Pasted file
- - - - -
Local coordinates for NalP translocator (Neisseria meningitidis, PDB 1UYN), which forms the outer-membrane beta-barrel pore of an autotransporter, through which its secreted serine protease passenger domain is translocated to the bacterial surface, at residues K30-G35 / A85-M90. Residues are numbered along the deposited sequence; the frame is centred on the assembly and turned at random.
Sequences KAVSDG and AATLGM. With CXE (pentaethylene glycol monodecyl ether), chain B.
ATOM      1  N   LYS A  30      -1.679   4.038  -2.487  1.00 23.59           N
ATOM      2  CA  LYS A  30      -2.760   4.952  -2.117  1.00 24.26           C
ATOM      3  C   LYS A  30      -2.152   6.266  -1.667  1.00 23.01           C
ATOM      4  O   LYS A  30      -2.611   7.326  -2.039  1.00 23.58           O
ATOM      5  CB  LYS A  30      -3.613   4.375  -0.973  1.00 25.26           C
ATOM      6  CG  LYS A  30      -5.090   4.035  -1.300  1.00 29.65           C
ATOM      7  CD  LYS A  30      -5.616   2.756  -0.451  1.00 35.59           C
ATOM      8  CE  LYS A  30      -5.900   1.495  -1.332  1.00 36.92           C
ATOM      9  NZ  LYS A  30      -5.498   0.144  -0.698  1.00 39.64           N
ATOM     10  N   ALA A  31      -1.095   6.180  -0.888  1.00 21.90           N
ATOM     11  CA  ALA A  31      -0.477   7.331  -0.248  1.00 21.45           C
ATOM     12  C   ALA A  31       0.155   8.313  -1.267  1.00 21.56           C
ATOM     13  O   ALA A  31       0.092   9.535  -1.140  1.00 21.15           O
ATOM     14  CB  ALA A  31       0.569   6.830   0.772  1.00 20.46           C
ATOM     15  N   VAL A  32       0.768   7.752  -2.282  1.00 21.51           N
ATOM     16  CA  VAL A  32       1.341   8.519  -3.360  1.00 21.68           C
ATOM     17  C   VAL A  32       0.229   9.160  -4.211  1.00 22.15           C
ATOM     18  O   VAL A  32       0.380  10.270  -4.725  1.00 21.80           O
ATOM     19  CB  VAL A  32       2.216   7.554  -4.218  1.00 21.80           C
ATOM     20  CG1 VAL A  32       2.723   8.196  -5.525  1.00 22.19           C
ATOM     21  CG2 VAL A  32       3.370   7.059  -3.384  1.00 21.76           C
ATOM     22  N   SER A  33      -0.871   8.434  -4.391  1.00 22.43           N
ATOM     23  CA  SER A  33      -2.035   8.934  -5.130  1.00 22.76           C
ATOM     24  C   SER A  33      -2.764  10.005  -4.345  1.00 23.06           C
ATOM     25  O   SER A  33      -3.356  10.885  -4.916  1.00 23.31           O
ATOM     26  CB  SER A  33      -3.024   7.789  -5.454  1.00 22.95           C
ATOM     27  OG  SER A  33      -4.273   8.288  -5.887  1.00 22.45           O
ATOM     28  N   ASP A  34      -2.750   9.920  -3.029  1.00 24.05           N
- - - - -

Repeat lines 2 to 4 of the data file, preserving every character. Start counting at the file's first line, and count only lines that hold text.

Sequences KAVSDG and AATLGM. With CXE (pentaethylene glycol monodecyl ether), chain B.
ATOM      1  N   LYS A  30      -1.679   4.038  -2.487  1.00 23.59           N
ATOM      2  CA  LYS A  30      -2.760   4.952  -2.117  1.00 24.26           C